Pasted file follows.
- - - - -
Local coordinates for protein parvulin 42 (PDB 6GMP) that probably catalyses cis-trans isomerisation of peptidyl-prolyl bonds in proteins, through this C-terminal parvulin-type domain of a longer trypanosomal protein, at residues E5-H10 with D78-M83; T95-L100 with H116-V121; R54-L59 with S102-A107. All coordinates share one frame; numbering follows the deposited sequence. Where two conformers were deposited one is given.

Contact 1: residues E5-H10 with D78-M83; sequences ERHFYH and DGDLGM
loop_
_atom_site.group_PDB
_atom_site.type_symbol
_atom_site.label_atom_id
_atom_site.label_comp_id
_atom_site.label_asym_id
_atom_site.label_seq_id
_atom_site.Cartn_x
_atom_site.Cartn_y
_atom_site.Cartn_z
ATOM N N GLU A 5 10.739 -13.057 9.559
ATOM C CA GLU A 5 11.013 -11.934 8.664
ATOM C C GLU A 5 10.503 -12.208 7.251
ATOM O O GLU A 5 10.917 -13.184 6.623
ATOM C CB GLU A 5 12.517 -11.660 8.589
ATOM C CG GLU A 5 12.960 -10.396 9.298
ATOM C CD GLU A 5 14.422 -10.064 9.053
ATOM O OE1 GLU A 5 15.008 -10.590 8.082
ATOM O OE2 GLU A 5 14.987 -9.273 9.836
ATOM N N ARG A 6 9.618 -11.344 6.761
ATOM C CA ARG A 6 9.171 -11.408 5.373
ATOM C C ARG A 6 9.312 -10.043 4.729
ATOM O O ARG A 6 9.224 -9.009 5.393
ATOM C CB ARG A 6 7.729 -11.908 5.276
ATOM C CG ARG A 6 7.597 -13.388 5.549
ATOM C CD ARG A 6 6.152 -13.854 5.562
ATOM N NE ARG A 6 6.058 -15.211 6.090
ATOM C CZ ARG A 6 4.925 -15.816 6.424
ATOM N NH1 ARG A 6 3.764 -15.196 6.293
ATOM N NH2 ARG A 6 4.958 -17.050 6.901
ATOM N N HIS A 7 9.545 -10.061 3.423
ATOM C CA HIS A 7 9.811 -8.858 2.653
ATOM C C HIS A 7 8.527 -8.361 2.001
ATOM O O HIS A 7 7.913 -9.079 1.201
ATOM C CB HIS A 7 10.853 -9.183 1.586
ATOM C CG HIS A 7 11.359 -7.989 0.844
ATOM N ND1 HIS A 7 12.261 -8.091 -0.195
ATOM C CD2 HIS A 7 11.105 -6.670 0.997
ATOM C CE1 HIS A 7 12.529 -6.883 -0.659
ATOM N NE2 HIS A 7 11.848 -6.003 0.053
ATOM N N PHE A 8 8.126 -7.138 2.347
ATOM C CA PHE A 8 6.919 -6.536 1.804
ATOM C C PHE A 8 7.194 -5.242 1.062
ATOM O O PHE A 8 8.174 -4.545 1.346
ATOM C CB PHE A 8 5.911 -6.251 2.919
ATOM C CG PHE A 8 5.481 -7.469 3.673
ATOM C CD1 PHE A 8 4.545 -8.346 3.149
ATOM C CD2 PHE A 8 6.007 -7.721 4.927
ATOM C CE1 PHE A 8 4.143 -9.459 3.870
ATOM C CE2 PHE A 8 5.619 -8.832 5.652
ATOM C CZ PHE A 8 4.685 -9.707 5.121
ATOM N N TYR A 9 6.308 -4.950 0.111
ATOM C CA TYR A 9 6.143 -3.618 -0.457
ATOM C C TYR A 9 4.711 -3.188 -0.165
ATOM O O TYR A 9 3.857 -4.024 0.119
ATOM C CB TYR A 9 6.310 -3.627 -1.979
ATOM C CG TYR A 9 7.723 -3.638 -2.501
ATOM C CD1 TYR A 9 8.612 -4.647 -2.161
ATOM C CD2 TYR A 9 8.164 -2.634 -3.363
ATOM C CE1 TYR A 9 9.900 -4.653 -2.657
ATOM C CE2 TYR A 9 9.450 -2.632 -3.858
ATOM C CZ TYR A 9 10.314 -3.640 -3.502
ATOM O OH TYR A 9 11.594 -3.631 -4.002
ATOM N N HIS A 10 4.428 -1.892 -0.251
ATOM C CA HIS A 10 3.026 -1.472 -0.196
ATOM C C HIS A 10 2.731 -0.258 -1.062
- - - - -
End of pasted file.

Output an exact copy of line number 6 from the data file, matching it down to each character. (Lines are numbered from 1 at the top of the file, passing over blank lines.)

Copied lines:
_atom_site.label_atom_id